Wednesday, November 25, 2015

How to run your fastest marathon ever and still be disappointed

Last Sunday I finished the 2015 Philadelphia Marathon in a personal record of 3:01:06.  It was the fastest I've ever covered 26.2 miles on foot by a minute and 59 seconds, yet I still came away from the race with a feeling of disappointment because I failed to run under three hours.

This is not to say that I didn't rejoice in my physical capabilities or marvel at the triumph of the human spirit.  I didn't exactly hang my head in shame afterwards or cry myself to sleep that night.  On the contrary, I drank some awesome beers with my awesome dad and some awesome running friends and laughed the morning away.

But the disappointment was still there.

I do get how silly this comes across, especially to non-runners.  It's an arbitrary time, one that I picked, and without any concrete rewards beyond the title of "sub 3 marathoner." The time I did run was a two minute PR, and as I mentioned three weeks ago, PR's at my age are becoming harder and harder to come by.  Two years ago I was ecstatic to have run 3:03:05, and now I've bettered that time yet feel disappointed.  It doesn't make sense and I know that.

The disappointment isn't just with the time goal.  But before we get into that, let's reflect on race strategy first.

I had a distinctly different race strategy from two years ago.  In 2013 I wrote all of the mile splits on my arm that I needed to hit in order to run a 3:05.  At each mile marker I compared the splits on my arm with the time on my watch, and as long as I stayed under, I just kept doing what I was doing.  This resulted in me going out too fast for the first few miles and hanging on for dear life towards the end.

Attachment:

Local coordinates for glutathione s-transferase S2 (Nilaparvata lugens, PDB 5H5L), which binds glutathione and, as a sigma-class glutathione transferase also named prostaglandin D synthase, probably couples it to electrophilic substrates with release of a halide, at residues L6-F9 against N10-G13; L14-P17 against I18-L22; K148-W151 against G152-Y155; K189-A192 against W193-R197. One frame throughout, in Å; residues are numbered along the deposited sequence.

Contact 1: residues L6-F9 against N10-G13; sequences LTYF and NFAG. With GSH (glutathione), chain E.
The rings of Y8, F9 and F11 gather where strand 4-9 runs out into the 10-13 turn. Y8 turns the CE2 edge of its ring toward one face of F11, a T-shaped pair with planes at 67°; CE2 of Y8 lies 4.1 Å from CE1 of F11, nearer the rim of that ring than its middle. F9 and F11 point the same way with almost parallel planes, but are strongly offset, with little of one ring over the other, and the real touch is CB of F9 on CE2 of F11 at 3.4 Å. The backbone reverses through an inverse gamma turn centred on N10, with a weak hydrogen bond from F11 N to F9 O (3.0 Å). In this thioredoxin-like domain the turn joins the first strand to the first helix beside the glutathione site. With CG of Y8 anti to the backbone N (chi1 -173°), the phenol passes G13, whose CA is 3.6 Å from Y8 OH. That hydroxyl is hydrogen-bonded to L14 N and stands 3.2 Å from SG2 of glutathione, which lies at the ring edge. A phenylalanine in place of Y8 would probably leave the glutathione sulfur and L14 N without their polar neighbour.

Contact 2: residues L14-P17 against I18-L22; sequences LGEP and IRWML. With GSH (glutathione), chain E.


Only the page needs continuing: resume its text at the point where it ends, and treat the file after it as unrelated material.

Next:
This year I wanted to run consistent 6:50 miles while saving some juice for the kick at the end. I wanted to negative split the race.  So my plan was to keep an eye on my pace on my Garmin and try to run as evenly as possible.  As mentioned in my race report, I had a really tough time locking into a consistent pace.  I ended up looking at my Garmin far more often than I should have, stressing over how slow or fast I was running, which may have added to my erratic pace.  This may have also caused me to lose concentration on running the tangents and veer too far off.  In 2013 I ran 26.23, but this year it was 26.43.

The problem with the marathon is that there are so many factors that go into a performance, good or bad, that it's sometimes hard to isolate exactly what helped or hindered during the race.

I think it's clear that one of the biggest factors in this particular race was the wind.  I've never experienced wind like that in a race before.  But how much can I realistically blame my performance on it?  30 seconds?  A minute?  When do I stop searching for external factors to blame and concentrate on myself?

This brings us to just why I'm so disappointed.  One of the biggest factors contributing to my disappointment is how I performed in the last few miles of the race.  Now, the casual observer will note that I kept going in those final miles, kept pushing despite the realization that my A goal had slipped away.  I didn't quit.